My Ridiculously High Language Learning Target

Well now that I’ve explained the first ridiculously high target I’ve set myself over the summer – it’s time for the next one!

This one is a little bit absurd and is going to sound crazy until I explain it, and even then it’ll still sound outrageous.

So here’s the commitment – by the end of summer – I want to learn conversational Chinese – which means become good enough to converse with native speakers of the language.

This means I’ve got three months, and a hell of a lot of work to be getting on with!

This sounds outrageous, I’m sure, however the more I think about it, the more I think I can do it, and the more I want to do it.

First of all I will have a lot of help – I have a lot of friends who are fluent in Chinese to help me, invites from two separate people to visit them in China, more free time than frankly anyone needs and to be honest, a good strategy. Not to mention like two years of being taught the language at school in year 12 and 13 before coming to uni. So it’s not like I’m starting from scratch.

As well as that I have tried to learn many languages before to moderate degrees of success. I did Spanish since a very young age, French for two years when I was 12-14, Japanese for a couple of months when I tried learning it on my own, I guess Latin for a couple of weeks before dropping out of classes, and yet, even though I’ve studied other languages for longer, and never really cared about Chinese at all while I was studying it – no language has ever felt the same to me.

Let’s take Spanish for example. I always found it difficult to do anything with the language past what I’d been taught, say anything I really wanted too, or improvise.

But with the Chinese language, I’ve felt a noticeable difference, where I can adapt it to say things that I want too, combine separate things I’ve learned together to say more complicated things and ultimately just have a better time with it.

This could be a bad habit for language learning, but sometimes I find myself thinking and having fake conversations in the language in a similar way you may play out scenarios in English.  Of course I can’t confirm that these make any sense, or go past even a sentence or two before realising I don’t know the words that I’d like to reply with. But every once in a while, I think Chinese that resembles a real (though obviously very simple) conversation and think – yeah this is possible.

Let’s talk about the pro’s and cons of learning the language, from the perspective of what’s good about the language and what’s difficult about the language.

Reading and Writing – this is obviously awful. Chinese shares Japan’s writing system where you have to memorise over 2000 symbols just to even read! It’s crazy hard to learn! But the advantage is, that once you learn them, they have the same meaning as Japanese Kanji mostly, so it’s transferable!

Speaking and Listening – this is obviously awful as well. Chinese may have much shorter words than any other language, but that doesn’t mean that it’s any more simple! Let me introduce you to tones, of which there are 5. You can say the “ma” 5 times and depending on the way you pronounce it, it could genuinely mean 5 different words! Granted, people will give you the benefit of the doubt, and use context to determine the word as well. But it’s still crazy hard to listen out for these specific tones, never mind repeat them!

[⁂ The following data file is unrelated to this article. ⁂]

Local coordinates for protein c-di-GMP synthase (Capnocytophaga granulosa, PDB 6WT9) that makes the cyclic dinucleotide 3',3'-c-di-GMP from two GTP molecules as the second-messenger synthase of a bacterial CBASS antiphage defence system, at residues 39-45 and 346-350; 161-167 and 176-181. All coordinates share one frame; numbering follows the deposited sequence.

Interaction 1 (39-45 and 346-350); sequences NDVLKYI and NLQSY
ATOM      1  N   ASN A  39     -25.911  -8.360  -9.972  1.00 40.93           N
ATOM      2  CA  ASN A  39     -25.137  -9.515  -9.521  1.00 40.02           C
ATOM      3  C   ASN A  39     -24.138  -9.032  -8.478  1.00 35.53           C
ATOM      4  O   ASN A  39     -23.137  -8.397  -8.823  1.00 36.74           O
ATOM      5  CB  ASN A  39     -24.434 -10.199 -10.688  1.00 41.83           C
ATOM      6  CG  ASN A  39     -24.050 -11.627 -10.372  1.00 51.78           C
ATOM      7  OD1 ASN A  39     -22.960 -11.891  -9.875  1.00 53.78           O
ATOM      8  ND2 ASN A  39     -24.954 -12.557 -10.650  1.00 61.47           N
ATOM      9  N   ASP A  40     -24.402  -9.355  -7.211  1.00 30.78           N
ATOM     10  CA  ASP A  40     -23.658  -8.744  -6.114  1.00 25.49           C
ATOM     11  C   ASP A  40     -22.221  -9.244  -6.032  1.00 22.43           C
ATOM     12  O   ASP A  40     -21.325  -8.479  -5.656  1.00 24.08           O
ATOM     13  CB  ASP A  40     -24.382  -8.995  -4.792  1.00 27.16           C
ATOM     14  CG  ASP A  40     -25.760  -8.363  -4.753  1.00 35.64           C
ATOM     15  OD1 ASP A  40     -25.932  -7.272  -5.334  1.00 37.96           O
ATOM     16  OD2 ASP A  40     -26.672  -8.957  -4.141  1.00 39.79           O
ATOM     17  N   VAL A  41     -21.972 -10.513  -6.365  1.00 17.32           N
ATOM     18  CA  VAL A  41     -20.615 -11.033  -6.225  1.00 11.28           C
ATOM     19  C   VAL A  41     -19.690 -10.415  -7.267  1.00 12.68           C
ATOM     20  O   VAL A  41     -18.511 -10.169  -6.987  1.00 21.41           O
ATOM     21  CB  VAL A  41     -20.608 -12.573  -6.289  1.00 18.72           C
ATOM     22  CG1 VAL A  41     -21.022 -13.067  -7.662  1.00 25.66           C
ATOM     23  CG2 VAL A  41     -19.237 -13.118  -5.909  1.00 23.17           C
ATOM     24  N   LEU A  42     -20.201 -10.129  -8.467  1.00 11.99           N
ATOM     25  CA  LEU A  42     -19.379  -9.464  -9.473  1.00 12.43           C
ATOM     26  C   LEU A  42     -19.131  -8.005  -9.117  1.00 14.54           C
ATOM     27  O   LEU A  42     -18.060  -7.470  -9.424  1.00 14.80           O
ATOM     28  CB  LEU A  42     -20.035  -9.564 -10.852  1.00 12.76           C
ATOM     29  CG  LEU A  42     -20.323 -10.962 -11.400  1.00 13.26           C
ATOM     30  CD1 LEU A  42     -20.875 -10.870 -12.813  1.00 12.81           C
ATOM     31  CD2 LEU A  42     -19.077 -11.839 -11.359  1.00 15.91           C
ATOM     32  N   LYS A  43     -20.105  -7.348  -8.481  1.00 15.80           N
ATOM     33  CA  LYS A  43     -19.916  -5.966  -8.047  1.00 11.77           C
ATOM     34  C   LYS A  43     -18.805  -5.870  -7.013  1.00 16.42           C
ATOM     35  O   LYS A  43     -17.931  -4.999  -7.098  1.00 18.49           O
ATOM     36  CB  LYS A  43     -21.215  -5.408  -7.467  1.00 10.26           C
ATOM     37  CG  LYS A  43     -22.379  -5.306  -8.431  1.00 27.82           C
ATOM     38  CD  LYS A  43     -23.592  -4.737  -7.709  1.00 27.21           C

So it’s all bad, right?

Well not exactly.

Grammar – I would personally say that from what I’ve seen so far the Chinese grammar system is great. It doesn’t seem to suffer from the complex rules and regulations that English grammar suffers from nearly as much, and it mostly seems consistent. This is the main reason why it feels so easy to use Chinese, and obviously the more you learn it and feel like you’re able to use it, the better you’ll be.

One concept that is highly relevant to the language, and that I’m well aware I’m suffering from right now is called the Dunning-Kruger effect

Right now I’m insanely low down on the competence chart, which means I have a lot more confidence in the language than I have any right to have, and right now I see my predictions of what learning the language will involve being squashed completely.

But I can’t change that about myself yet until I get better. It’s weird, even though I know it’s obviously not nearly going to be that simple, I still can’t help but think that it will be. I’m fully aware that this is wrong – as proven by the graph above.

But what I’m hoping for, is that the point at the peak of the confidence level is somewhere around conversational level. Far from perfect, and you’ll make mistakes all the time, but you will be able to at least converse! That’s basically what I’m counting on for this to work.

The plan: The essentials, the most common phrases and words, and to make people taking Chinese for their four year uni course wonder why they didn’t just do this instead!

If you are currently learning any language, please share tips, they’re much appreciated!

Also if this interests you, you can find two more Mandarin posts here!

The first one is a review of the language learning app duolingo which I’m still using!

The second is about how I was cheated out of a trip to china, and ultimately got myself a Chinese qualification by cheating the system! You can find that here

If you don’t have advice you can also convince me of how ridiculous this idea is, God knows I feel way more confident with the language than I have any right to be!

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